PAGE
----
ELECTIVE dictatorship is an ever present danger in Westminster’s antiquated system of government, where the Prime Minister still exercises the pre-democratic powers of monarchy. The Fixed-term Parliament Act of 2011 (FTPA) was one attempt to modernise our system by denying political leaders the undemocratic right to call an election at a moment of their own choosing: ie whenever the opposition party was weakest.
David Cameron enacted the FTPA, which is the norm in most democratic countries, and Theresa May voted for it in 2011. So much for all that. She wasn’t going to let the law get in the way of exploiting Labour’s internal divisions to win a quick and dirty 100-seat majority. Labour went along with her coup, as Nicola Sturgeon pointed out, with all the enthusiasm of turkeys voting for an early Christmas.
There really is no justification for this snap election. Theresa May said repeatedly that Britain needed “a period of stability” following Brexit, and she was right. The world needs a period of stability following Donald Trump, Syria and heightened international tensions in South East Asia. Voters have no idea of what kind of EU relationship they’re voting for – and neither does the Government Theresa May is a serial abuser of the democratic process.
Last year she tried to use royal prerogative to push through Article 50, triggering Brexit without MPs being allowed a vote. It was left to the Supreme Court judges to remind her that Britain is supposed to be a parliamentary democracy. Then Queen May opposed Parliament’s right to have a meaningful say on the final deal with Brussels on the grounds that this might “weaken her hand” in negotiations with Brussels. She dismissed the Scottish Parliament vote for a referendum in 2019, saying “now is not the time”, then called her own snap election. This she justified on the dubious grounds that political parties are opposing her in Parliament – which is exactly what they are supposed to do.
Theresa May is behaving like a Home Counties version of Turkey’s president, Recep Erdogan. She’s even refused to submit to a televised debate, which is now an essential element of the democratic process. Presumably she senses that all her early promises to govern for “working-class families” and not “the privileged few” will disintegrate, if exposed to view. For it is becoming clearer by the day that Brexit was not just about Europe – it was something akin to a right-wing coup.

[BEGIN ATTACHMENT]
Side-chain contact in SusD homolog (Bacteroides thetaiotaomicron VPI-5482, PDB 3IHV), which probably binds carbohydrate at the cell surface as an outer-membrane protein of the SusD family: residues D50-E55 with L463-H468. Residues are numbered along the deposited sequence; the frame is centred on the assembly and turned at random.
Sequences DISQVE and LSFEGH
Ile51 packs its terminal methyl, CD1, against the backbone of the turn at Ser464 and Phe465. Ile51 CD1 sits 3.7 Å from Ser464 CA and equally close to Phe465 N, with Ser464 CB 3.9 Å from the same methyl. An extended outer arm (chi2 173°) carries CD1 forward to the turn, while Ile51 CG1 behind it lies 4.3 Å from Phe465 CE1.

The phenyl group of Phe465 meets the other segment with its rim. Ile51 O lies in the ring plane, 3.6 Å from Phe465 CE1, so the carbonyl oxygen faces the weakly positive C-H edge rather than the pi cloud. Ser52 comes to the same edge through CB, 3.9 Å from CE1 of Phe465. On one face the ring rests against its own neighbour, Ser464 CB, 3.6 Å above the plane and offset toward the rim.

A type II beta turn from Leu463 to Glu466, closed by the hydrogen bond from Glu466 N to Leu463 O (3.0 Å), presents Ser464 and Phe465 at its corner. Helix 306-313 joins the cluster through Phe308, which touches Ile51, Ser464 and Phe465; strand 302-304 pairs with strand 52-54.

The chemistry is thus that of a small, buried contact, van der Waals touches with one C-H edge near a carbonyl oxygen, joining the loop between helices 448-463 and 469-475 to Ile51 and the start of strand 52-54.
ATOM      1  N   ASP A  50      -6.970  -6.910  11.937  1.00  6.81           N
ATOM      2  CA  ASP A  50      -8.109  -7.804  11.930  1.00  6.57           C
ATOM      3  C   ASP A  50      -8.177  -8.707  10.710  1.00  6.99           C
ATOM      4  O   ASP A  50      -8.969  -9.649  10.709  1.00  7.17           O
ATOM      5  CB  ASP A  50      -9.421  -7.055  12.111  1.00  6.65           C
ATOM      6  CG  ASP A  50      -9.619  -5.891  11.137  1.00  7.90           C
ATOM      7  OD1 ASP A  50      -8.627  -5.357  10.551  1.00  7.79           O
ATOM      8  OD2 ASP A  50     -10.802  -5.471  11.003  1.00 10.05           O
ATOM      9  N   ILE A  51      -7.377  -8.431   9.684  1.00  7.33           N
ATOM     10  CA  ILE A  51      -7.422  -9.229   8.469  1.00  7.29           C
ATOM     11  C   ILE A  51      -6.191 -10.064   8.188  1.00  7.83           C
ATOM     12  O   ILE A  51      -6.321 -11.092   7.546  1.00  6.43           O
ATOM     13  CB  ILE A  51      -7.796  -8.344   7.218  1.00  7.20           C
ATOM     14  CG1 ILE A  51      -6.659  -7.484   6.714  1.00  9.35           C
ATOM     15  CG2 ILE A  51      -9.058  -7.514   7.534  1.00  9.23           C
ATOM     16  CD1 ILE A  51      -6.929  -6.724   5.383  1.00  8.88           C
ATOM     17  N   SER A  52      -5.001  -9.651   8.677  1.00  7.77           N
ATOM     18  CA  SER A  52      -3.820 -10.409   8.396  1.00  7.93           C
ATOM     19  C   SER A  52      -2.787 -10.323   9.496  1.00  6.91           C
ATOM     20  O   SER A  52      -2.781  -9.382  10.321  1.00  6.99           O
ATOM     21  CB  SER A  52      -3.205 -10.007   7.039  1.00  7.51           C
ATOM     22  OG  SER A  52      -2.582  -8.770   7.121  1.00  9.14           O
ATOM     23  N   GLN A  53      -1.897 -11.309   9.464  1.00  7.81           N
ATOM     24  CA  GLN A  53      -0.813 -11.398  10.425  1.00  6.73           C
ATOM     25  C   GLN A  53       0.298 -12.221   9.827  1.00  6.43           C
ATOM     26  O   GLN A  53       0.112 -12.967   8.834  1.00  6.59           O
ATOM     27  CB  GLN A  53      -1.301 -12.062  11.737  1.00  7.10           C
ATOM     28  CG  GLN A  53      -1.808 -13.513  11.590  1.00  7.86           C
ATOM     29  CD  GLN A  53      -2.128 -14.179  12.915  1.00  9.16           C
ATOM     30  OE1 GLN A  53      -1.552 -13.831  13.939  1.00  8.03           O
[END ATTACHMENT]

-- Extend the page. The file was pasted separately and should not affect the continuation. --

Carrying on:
The most conservative elements of the British Establishment saw the narrow and ambiguous 52 per cent Leave vote in June as an opportunity finally to push through the kind of reforms many have dreamed of since the days of Margaret Thatcher. Leading Brexit ministers like Liam Fox have made no secret of their desire for a “small state” solution. The International Trade Secretary, who has close links with right-wing think tanks here and in America, wants to roll back the remnants of the welfare state and turn Britain into a low-tax, low-regulation haven for the most exploitative form of global capitalism. Fox even claimed that David Cameron had collaborated with “a great socialist coup”.
Britain is to be placed on a level playing field, not with socially responsible Europe, but with low-wage countries like India and China. British capitalism will have to be reconfigured, abolishing regulations on the environment and consumer welfare that impede profit. Nor must Parliament be permitted to get in the way of this global Britain project. Hence the language increasingly used by the Brexit press to demonise opposition, such as “crush the saboteurs”. The role of the opposition parties is to act as cheerleaders, not critics.
The inevitability of hard Brexit is the stand-out reason why this election has been called; May is running for cover. It is increasingly possible that Britain will crash out of Europe into the nether world of World Trade Organisation rules. Banks and car manufacturers are already making plans to relocate to Ireland or Eastern Europe to retain the privileges of membership of the European Single Market. The UK will no longer be able to sell its high-value professional services, which account for most of British national earnings, unless we accept the rules of the EU club. And since that means accepting the rulings of the European Court of Justice, free movement of workers and continuing payments to the EU, there is no way that this will be acceptable to a Brexit government intoxicated by dreams of empire.